On Retirements

Playing Seriously
with the Work of Growing Old

Jon Barnard Gilmore

 

Precise, practical, poetic, and powerful  
These are just four of many superlatives that could be used to describe — but which would only begin to describe — the artistry and crystal-clear insight of Jon Barnard Gilmore’s new book. For this is a book like no other, on a subject that millions of people will be “registering” to study as our population ages.

As will prove true for so many readers, retirement for Gilmore has led to a series of surprises, by turns sobering and joyful.

As a professor of Psychology, with many more years of teaching ahead of him before he would turn sixty-five, Gilmore was surprised to find himself falling in love with the Kootenay region of British Columbia following a chance encounter during a long drive to California. He was also surprised, a few years later, to find himself bidding on property there and then applying for early retirement from his teaching position.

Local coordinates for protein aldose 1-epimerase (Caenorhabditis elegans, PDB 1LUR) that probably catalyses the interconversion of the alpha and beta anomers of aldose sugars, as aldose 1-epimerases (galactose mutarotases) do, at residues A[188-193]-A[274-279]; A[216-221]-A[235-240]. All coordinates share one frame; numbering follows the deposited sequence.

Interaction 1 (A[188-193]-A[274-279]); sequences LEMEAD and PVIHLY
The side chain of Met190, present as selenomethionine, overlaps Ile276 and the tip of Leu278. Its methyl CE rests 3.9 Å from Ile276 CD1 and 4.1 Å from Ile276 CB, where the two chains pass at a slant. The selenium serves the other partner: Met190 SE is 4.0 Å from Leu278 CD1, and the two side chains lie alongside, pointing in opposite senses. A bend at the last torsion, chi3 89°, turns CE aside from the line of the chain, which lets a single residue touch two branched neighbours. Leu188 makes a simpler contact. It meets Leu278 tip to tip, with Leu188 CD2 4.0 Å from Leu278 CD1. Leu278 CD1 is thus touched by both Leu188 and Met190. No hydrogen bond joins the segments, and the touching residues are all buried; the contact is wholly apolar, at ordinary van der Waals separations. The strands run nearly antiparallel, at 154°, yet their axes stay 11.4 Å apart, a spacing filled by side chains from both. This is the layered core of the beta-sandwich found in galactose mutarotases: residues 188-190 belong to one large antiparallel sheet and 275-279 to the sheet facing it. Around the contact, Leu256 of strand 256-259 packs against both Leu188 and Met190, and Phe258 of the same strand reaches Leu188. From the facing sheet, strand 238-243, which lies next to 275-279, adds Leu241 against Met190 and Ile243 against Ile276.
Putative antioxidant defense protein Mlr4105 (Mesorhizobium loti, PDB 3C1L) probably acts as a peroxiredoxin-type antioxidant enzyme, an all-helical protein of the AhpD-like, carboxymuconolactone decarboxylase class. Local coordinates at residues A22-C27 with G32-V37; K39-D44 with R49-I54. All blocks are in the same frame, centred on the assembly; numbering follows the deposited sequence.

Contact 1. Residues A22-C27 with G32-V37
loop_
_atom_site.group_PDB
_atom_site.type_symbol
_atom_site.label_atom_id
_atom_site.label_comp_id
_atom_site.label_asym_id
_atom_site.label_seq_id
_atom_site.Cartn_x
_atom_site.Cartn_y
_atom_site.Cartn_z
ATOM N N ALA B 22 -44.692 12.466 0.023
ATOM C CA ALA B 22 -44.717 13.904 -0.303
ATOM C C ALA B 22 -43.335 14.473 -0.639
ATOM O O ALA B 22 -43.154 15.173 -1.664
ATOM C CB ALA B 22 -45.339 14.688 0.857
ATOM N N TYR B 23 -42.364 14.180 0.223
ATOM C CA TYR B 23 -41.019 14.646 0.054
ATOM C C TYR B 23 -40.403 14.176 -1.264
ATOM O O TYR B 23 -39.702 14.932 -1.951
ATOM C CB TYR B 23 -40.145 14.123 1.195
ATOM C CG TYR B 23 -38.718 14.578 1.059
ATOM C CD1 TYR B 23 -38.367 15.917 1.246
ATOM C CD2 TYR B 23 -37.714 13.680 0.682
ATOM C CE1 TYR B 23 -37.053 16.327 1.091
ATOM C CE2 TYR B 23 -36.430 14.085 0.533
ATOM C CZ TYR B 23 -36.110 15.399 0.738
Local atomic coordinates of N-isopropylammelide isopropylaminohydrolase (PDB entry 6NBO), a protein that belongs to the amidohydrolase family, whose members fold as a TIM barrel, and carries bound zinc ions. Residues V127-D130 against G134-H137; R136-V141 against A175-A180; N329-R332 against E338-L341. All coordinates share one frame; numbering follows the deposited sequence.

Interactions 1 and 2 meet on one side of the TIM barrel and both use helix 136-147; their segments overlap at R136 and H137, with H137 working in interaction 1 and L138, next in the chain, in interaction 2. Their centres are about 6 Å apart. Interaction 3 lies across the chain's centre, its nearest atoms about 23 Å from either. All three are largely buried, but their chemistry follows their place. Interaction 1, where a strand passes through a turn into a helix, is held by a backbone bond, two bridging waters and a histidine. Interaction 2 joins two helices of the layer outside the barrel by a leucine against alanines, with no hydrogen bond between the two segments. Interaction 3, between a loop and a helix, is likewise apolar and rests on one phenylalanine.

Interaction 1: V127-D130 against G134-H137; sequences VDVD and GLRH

Kaslo, B.C., was where he thought he would live year-round. But divorce — a further surprise — and a new relationship have meant that he now divides his time between two regions of startling beauty: his B.C. home and the Caledon hills near Toronto.

Perhaps most surprising to Gilmore has been his discovery that the real work of any life begins when we retire: that retiring consists of a series of personal and relational tasks through which we might achieve a better understanding of ourselves, and of our past, present, and future.